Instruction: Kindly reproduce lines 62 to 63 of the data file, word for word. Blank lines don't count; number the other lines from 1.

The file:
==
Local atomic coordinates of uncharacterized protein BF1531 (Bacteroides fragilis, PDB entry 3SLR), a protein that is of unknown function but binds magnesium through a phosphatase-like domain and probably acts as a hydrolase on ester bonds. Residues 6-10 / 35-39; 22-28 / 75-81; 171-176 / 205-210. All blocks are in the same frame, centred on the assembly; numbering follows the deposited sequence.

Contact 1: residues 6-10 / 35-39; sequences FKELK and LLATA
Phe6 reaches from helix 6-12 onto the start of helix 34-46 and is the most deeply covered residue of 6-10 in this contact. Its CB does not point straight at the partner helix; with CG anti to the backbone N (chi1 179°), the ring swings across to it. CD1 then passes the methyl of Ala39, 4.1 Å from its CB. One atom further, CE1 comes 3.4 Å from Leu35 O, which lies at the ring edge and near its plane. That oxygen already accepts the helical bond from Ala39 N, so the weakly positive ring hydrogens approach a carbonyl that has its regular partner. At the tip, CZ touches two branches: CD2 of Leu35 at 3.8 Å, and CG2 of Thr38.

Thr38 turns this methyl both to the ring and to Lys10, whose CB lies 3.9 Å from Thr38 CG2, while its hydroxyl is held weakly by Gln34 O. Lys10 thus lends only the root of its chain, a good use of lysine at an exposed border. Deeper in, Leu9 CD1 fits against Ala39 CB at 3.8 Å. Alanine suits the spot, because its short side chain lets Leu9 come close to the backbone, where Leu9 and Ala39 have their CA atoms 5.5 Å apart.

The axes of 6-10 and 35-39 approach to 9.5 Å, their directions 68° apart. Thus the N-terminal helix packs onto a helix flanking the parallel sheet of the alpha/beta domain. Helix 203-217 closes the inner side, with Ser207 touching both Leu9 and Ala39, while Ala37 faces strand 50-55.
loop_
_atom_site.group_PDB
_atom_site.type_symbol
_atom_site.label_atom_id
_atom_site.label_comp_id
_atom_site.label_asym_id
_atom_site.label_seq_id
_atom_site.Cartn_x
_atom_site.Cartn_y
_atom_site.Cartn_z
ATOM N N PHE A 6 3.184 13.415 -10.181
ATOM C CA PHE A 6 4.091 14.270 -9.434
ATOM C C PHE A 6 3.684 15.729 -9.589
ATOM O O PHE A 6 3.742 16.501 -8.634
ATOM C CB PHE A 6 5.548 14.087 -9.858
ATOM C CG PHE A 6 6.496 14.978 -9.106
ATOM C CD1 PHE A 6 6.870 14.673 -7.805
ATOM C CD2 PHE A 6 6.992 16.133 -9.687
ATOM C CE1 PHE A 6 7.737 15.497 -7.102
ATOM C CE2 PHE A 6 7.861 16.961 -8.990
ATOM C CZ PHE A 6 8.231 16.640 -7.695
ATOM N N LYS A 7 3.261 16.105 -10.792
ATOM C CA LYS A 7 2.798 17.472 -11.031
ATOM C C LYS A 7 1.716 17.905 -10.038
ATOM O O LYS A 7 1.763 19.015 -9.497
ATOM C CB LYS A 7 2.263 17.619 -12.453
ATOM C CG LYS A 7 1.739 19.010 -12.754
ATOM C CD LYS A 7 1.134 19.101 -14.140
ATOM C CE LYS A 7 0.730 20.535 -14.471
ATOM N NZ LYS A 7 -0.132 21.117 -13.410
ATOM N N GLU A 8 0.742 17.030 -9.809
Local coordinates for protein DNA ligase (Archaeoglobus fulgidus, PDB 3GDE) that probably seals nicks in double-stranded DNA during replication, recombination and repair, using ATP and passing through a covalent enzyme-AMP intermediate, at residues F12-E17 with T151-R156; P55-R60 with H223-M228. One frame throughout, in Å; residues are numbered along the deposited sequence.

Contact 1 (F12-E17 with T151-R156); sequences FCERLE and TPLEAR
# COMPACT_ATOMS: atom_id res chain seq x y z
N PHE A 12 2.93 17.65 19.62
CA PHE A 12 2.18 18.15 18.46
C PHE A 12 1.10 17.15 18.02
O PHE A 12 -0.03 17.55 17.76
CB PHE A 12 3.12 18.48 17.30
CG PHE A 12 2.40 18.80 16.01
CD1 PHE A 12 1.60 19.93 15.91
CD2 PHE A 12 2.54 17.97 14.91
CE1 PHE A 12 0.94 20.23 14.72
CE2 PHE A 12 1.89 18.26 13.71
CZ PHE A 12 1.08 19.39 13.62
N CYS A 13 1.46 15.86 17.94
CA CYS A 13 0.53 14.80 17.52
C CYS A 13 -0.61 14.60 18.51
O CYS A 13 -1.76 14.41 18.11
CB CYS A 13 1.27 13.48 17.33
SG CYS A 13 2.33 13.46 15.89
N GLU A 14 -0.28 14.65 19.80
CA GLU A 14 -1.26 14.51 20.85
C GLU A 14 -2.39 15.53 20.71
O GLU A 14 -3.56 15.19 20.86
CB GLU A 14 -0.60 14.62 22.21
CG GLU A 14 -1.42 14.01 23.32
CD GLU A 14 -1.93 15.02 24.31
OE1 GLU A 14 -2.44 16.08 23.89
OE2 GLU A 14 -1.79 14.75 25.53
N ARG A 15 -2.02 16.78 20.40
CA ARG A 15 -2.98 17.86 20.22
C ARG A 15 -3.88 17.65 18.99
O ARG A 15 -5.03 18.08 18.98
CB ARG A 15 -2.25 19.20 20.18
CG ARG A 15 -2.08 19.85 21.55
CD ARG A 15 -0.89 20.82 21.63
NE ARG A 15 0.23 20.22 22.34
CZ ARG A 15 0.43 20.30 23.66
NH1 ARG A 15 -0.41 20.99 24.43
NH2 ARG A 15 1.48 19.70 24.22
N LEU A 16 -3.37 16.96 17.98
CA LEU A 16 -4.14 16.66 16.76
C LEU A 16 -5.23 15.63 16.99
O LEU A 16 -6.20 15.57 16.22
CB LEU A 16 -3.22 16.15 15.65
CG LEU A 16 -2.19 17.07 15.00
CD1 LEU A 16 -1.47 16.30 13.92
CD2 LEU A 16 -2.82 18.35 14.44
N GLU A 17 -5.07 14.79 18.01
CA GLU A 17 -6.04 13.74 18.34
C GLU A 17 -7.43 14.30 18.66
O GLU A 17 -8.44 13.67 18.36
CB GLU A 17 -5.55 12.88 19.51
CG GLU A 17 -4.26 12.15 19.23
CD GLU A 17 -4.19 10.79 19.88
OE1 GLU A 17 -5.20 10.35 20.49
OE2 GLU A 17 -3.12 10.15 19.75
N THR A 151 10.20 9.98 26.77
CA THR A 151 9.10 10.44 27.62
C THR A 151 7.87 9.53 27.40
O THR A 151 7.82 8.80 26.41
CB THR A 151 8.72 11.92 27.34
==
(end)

CG GLU A 14 -1.42 14.01 23.32
CD GLU A 14 -1.93 15.02 24.31